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Pontifications on Poison

Being some ramblings on events associated with poisonous plants.

Sunday 20th November 2011

The 2006 murder of Alexander Litvinenko is back in the news as a London coroner, Alex Reid, is conducting pre-inquest hearings to determine how the inquest, due to take place in 2012, will be conducted.

Though the murder weapon was determined to be polonium-210, a radioactive isotope, and not anything related to plants, I find the case of interest because of the theme that underlies my talk about ‘Medical Murderers’.

I begin that talk by saying that getting away with murder is about no-one suspecting that murder has taken place. In other words, you want your chosen poison either to produce no symptoms or to mimic those of some natural fatal illness and you want to be able to administer it without arousing any suspicion.

It’s a lot harder to do these days, mostly because we place a higher value on each individual life, but in the past, when enquiries would not be thorough, using poisons that were either tasteless or whose taste had been masked was a good first step to successful murder.

Since many plant substances are bitter, you might need some culinary skill to mix them with food that would mask the taste and that may be one reason why poison is often thought of as a murder weapon for women though, of course, the reduced need for strength and the avoidance of gore are also put forward as reasons a woman might favour poisoning.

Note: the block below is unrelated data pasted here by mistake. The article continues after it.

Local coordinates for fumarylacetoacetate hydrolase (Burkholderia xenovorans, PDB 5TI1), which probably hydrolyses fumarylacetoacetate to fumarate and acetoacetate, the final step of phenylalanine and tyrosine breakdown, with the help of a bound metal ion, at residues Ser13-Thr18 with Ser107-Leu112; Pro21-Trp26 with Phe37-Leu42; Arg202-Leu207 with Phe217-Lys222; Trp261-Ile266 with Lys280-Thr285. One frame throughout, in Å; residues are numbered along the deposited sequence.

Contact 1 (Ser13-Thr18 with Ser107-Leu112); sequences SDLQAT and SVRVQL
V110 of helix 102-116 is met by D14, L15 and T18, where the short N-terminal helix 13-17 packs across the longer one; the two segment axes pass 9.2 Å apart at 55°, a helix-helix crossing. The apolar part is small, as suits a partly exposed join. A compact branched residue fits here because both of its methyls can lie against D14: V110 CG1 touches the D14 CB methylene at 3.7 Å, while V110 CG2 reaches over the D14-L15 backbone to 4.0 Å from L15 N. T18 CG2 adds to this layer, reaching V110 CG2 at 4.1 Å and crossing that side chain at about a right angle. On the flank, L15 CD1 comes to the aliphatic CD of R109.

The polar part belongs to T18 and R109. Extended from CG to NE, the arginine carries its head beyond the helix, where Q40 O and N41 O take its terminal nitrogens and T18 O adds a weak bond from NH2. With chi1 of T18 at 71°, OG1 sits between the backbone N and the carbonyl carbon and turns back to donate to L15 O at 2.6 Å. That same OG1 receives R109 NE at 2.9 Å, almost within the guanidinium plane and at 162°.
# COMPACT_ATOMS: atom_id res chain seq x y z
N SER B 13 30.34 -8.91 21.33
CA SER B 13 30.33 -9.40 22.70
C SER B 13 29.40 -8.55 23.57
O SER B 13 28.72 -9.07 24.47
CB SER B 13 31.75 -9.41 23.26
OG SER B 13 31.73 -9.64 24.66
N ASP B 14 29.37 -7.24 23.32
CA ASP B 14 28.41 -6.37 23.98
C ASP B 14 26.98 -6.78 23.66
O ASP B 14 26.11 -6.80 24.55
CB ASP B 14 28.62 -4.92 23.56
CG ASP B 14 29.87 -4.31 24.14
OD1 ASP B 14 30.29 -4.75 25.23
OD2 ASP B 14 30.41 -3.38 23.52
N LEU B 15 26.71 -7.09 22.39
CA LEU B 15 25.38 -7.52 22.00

I’ve never come across a tasteless plant poison and that may be why the metallic poison, arsenic, seems to have been a frequent choice. It is tasteless so there was no danger of a victim either being put off by the taste or commenting on a strange taste that would arouse suspicion if they died shortly after.

When Alexander Litvinenko fell ill at the beginning of November 2006 the ‘usual suspect’, ricin was initially suggested as the weapon though this was quickly passed over in favour of the metallic poison, thallium, that was the weapon of choice of serial murderer Graham Young.

Further extensive testing led to the idea that polonium-210 had been administered and extremely thorough investigations led to the identification of a bread crumb trail leading, via roads and hotels and, even, aircraft, all the way back to Russia.

The prime suspect for the murder was named by the authorities and attempts made to extradite him to Britain. But, the Russian government refused to co-operate, leading to speculation that someone with the state apparatus had an involvement.

It seems as though Andrei Lugovoi, the main suspect, along with another Russian, Dmitry Kovtun, who met Litvinenko on the day he was poisoned, will give evidence to the inquest by video link. It remains to be seen whether either man is willing to offer any useful information though, it seems to me, Lugovoi might use inquest evidence as a means of prejudicing any criminal trial. He must, presumably, be concerned that one day the Russian government may decide its interests are best served by granting the UK’s extradition request.

But, the mystery for me is why that poison was chosen? It has been suggested that the perpetrator(s) did not believe the polonium would be identified so that death by natural causes might be accepted. On the other hand, it could be that this was one time when the murderer(s) wanted people to know the lengths that were acceptable to punish what they regarded as a traitor. The aim was not to have no-one suspect that murder had taken place but rather to make sure that everyone knew.